Meanwhile, the second half of this set moves into a more episodic "quest of the week" style format, as the Planetary Gears begin to search for the remaining members of their group. After a number of episodes taking place in exactly the same locations, these feel like a breath of fresh air as the team visit a variety of different areas. The introductions of these new villains also further capitalise on the show’s flare for good backstory, managing a surprising amount of depth with the newcomers in only one or two episodes. Unfortunately a lot of the time it all feels like its for naught, since as soon as they join up with the bad guys they mostly just skulk around in the background and simply feel like henchmen to the two members that have been there since the very beginning.
But enough about the characters, odds are if you're watching Captain Earth it's the robots that you want to hear about. This is where the show’s visuals shine most of all, with BONES' having lost none of that artistic flare it has amassed over the years. The centrepiece is the Earth Engine – a giant robot boasting one of the most impressive combination sequences for a mecha in recent years. Both lengthy and incredibly detailed, it's a true love letter to the mecha shows of old and creates exactly the sort of spectacle the titular robot deserves with its debut. The scene begins to lose some of that initial impact when it’s abridged and repeated in future episodes as stock footage, but still arguably manages to remain the show's defining moment.
However, despite seeming to promise so much, the Earth Engine's fight sequences don't quite live up to the hype they manage to generate. Usually coming at the end of an episode and with the combination sequence already eating into their precious time, the space battles are sadly short and sparse. With the fighting itself mostly unremarkable, the visuals instead rely on the striking contrast between the blocky aesthetics of the Earth Engine and the more humanoid proportions and movements of the opposing Kill-T-Gang. In perhaps an attempt to offset the lacking space battles, the show also features small-scale skirmishes on Earth using the smaller Earth Impacter core unit. While these fights feel considerably more-action packed than their orbital counterparts, the smaller robot designs are rather generic and uninspired. Each type of combat features the one thing the other sorely lacks, but these episodes never once manage to bring them together for a truly remarkable scene.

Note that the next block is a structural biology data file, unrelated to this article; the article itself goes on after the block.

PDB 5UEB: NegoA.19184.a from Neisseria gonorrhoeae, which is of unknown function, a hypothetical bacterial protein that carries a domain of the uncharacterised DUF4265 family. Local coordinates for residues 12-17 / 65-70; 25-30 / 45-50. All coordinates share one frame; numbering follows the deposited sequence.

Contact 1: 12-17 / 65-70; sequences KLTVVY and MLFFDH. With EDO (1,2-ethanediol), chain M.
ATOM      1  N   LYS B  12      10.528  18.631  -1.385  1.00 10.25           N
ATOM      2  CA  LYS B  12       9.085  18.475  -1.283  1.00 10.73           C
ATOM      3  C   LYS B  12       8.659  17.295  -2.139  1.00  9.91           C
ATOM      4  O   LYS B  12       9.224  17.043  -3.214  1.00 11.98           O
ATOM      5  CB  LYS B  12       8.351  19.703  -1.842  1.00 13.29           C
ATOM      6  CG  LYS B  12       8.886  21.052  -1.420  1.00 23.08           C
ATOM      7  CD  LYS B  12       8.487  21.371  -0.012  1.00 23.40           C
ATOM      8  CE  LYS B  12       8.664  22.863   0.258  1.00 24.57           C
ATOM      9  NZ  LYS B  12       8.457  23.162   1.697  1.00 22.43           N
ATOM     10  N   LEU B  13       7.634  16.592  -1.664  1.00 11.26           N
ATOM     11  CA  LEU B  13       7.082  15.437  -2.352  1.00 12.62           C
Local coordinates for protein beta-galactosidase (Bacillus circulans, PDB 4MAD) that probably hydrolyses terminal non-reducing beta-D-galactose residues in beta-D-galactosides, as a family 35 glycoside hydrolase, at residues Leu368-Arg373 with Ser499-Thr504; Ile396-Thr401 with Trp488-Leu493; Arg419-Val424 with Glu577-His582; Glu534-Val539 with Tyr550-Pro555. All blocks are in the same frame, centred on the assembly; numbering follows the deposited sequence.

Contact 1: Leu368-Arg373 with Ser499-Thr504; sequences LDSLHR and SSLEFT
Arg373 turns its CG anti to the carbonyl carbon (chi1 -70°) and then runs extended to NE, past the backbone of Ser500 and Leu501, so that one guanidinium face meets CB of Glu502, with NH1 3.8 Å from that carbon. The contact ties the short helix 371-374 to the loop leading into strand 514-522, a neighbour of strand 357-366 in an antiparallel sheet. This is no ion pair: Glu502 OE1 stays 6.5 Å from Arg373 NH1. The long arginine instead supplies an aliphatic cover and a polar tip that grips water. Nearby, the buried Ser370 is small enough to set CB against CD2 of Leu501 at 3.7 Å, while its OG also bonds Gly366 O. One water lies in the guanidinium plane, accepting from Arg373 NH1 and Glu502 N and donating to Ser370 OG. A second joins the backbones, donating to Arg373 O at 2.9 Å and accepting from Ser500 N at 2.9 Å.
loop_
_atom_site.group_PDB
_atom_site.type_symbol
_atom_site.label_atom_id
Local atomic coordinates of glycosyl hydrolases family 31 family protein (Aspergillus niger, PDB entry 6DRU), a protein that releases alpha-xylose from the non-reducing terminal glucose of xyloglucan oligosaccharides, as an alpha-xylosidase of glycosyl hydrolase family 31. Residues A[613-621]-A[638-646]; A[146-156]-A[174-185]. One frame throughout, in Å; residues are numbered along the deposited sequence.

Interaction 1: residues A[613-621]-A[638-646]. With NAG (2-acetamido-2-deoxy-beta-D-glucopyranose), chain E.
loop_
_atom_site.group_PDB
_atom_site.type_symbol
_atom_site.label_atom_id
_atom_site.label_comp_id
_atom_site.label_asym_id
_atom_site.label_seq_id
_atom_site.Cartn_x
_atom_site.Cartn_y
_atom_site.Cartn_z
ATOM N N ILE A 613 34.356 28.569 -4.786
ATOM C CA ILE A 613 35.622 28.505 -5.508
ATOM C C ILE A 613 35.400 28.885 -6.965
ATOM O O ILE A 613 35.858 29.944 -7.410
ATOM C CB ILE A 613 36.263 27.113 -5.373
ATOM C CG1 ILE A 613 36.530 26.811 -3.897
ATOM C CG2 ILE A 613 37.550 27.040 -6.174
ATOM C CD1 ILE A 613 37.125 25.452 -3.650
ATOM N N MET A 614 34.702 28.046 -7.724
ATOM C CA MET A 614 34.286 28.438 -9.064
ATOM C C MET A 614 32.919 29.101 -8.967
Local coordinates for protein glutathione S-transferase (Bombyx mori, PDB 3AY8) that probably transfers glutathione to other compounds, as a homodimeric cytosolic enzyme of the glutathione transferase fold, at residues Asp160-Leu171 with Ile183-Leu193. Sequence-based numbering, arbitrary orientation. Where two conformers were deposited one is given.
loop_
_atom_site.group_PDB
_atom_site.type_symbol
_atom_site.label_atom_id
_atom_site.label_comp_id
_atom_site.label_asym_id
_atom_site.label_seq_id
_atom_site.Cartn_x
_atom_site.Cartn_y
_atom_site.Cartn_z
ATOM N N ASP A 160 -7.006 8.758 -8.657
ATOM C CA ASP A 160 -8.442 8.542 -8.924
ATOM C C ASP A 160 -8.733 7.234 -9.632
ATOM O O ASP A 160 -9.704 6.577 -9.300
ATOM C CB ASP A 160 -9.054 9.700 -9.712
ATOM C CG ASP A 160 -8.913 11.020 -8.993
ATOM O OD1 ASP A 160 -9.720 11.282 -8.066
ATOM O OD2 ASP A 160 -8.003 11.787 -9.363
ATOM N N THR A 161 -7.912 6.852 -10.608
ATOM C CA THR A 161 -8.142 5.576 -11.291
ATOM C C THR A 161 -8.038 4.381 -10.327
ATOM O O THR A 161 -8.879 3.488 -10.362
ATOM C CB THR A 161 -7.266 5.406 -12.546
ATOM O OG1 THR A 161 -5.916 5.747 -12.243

Captain Earth's first half gets the series off to a good start, but the problem is exactly that – it's only a start. Despite this volume encompassing just over half of the series each episode feels like set up for what's to come, leaving a sense that the remaining half won’t be able to adequately cover everything in its time frame. Creating a group of likeable, fleshed-out characters has also come at the expense of the robot sequences, which are still yet to properly find their footing. While many will undoubtedly come for the robots, as long as they can wrap their heads around all the exposition it'll be the characters they end up staying for.